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The follicle mite (Demodex folliculorum) that lives in the eyebrows of many people

 

The talk then proceeded with some rather nasty looking images displayed on screen, showing a botfly larva parasitising a human host. However, what Zoë went on to highlight was that this particular human host was none other than her own boss, who had become home to one of these blood hungry larval creatures while on a field trip in Bolivia! One of the images showed how a botfly larva obtains oxygen by using a small breathing tube which pokes out of the surface of the skin. The botfly larva eventually had to be surgically removed.

 

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Botfly larva, showing the breathing tube that it uses while buried under the skin of its host

 

With this newfound knowledge, and an audience suddenly more likely to think twice before booking there next holiday to exotic climes, the Nature Live moved onto other, more familiar, wild mammals that suffer from parasites... a personal favourite parasite of Zoë's being the rhinoceros stomach botfly (Gyrostigma rhinocerontis).

 

Zoë expertly explained how these parasites have a very interesting lifecycle which relies on the rhinoceros being a creature of habit, choosing to respond to the call of nature and deposit their dung in the same places each time throughout their natural range. This particular botfly larva chooses to house itself within the stomach of rhinos as it is warm and safely away from natural predators. Once the rhino has 'done its business' the larva pupates in the faeces now outside of the rhino, where it can emerge and wait for another rhino host to do the same.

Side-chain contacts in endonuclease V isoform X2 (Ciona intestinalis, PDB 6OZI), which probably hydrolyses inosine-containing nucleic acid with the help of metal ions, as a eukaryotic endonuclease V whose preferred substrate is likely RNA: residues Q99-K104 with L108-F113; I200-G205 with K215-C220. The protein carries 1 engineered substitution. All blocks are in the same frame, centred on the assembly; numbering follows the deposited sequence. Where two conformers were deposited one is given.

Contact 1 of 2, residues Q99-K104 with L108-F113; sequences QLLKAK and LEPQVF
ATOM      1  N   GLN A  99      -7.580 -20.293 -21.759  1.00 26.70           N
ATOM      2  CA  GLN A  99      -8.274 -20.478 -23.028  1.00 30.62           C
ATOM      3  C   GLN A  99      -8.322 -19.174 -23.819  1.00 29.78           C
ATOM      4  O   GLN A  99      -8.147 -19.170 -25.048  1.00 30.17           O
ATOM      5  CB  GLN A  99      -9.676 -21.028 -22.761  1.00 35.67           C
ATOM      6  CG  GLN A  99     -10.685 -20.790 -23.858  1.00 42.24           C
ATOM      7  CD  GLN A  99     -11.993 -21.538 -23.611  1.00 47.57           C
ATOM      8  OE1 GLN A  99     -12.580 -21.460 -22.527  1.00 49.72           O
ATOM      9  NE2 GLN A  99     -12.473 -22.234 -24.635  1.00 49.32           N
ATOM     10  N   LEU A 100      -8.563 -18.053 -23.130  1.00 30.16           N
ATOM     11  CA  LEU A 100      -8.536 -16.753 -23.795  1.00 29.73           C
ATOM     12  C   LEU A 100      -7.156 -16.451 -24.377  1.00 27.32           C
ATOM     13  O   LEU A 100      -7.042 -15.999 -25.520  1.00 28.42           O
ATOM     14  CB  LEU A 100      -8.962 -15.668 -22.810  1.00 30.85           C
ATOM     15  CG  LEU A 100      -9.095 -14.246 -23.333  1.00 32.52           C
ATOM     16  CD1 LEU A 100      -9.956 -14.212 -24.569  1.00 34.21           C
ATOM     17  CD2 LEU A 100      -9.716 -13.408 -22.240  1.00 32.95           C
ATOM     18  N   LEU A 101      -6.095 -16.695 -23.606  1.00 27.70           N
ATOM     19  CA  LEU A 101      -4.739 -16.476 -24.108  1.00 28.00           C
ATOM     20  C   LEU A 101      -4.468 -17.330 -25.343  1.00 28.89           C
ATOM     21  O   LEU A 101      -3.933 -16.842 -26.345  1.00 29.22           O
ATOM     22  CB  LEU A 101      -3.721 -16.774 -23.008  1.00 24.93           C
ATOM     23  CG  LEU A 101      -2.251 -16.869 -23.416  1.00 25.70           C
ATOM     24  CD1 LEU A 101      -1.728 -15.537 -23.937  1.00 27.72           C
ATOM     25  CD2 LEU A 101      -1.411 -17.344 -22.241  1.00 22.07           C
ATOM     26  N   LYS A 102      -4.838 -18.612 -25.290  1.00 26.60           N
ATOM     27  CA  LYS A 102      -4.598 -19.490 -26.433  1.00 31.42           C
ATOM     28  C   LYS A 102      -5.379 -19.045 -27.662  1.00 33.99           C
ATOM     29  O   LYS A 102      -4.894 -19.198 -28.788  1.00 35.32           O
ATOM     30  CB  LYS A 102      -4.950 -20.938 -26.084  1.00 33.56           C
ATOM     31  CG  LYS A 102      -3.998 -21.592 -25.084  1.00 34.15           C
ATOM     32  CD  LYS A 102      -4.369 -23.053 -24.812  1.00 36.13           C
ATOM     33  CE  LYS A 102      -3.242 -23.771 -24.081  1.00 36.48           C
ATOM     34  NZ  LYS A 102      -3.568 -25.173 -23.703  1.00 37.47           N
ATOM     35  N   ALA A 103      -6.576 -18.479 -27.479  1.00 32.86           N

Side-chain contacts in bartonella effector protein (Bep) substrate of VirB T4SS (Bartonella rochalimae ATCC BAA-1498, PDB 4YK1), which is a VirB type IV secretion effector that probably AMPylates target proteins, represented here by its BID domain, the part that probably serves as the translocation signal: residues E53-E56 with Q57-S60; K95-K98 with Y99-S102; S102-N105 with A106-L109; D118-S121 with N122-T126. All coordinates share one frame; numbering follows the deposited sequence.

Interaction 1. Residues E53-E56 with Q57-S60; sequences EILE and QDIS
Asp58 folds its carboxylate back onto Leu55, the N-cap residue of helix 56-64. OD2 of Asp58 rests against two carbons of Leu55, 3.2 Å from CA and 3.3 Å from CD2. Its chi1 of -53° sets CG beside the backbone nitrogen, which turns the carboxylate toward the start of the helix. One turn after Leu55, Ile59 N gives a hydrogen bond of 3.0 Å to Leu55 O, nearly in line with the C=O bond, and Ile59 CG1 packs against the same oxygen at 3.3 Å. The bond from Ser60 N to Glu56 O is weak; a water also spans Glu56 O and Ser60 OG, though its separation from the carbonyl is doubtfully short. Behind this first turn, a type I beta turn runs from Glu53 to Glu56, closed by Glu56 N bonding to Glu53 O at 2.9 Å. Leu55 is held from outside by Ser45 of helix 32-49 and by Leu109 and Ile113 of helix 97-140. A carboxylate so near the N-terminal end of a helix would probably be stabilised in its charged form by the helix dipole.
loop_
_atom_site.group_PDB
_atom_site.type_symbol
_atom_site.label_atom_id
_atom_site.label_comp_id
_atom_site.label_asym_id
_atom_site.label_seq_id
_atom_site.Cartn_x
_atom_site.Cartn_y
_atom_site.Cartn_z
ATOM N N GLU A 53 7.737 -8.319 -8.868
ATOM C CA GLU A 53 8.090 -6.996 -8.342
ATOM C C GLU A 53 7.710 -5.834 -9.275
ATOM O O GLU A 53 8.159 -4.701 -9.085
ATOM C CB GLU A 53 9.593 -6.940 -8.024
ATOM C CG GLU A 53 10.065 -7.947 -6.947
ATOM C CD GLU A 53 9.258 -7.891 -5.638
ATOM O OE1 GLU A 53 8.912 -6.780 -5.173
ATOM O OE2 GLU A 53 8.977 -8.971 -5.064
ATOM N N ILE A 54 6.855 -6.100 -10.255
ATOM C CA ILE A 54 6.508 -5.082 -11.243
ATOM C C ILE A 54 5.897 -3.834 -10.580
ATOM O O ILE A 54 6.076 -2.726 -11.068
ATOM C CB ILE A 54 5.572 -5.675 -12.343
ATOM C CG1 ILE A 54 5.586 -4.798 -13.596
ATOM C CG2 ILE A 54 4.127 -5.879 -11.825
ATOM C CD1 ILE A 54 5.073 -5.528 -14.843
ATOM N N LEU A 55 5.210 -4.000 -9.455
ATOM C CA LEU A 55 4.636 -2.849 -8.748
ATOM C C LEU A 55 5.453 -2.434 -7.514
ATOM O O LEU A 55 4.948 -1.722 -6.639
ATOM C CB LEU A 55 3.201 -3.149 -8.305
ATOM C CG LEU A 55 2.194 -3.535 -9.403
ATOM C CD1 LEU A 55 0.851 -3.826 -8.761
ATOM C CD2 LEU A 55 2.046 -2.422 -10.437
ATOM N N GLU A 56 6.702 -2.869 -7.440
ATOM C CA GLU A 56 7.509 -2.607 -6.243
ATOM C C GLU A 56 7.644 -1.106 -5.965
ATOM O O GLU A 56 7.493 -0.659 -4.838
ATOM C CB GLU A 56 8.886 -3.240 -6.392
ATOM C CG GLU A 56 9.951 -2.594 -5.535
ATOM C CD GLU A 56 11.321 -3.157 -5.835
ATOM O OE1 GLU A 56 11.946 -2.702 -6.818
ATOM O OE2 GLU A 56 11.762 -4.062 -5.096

After another rhino has visited and deposited another stomach botfly larva in the same pile of dung, the botflies are able to emerge from pupation and mate, creating a new generation which can then repeat the lifecycle. This unique life cycle of the rhinoceros botfly is only made possible by the rhino using these same areas for defecation, just like humans repeatedly use the same locations for their own business (i.e. public toilets).

 

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An adult rhinoceros stomach botfly (Gyrostigma rhinocerontis), whose larvae happily reside within the stomach of a living rhino as part of its lifecycle

 

By the end of the Nature Live, the audience was certainly left feeling slightly baffled by the sheer numbers and range of different life strategies that parasites have evolved to occupy their niche in the natural world. Though, one hopes, they also left with a new found respect for the amazing and effective strategies that parasites use to live their lives.

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With our satellite dish at the ready, the sun shining and half a dozen Museum scientists raring to go, last weekend's Nature Live events went down a storm!

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Linking back to the studio from the harbour in Lyme Regis, we brought the annual Fossil Festival to South Kensington. For visitors who were unable to visit the south coast in person, we revealed why Lyme Regis is THE place to go fossil hunting and showed our audiences some of the weird and wonderful specimens that can be found there.

 

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Museum curator Zoe Hughes reveals an Ammonite, found in the local area.

 

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Does this count as Big Pond dipping?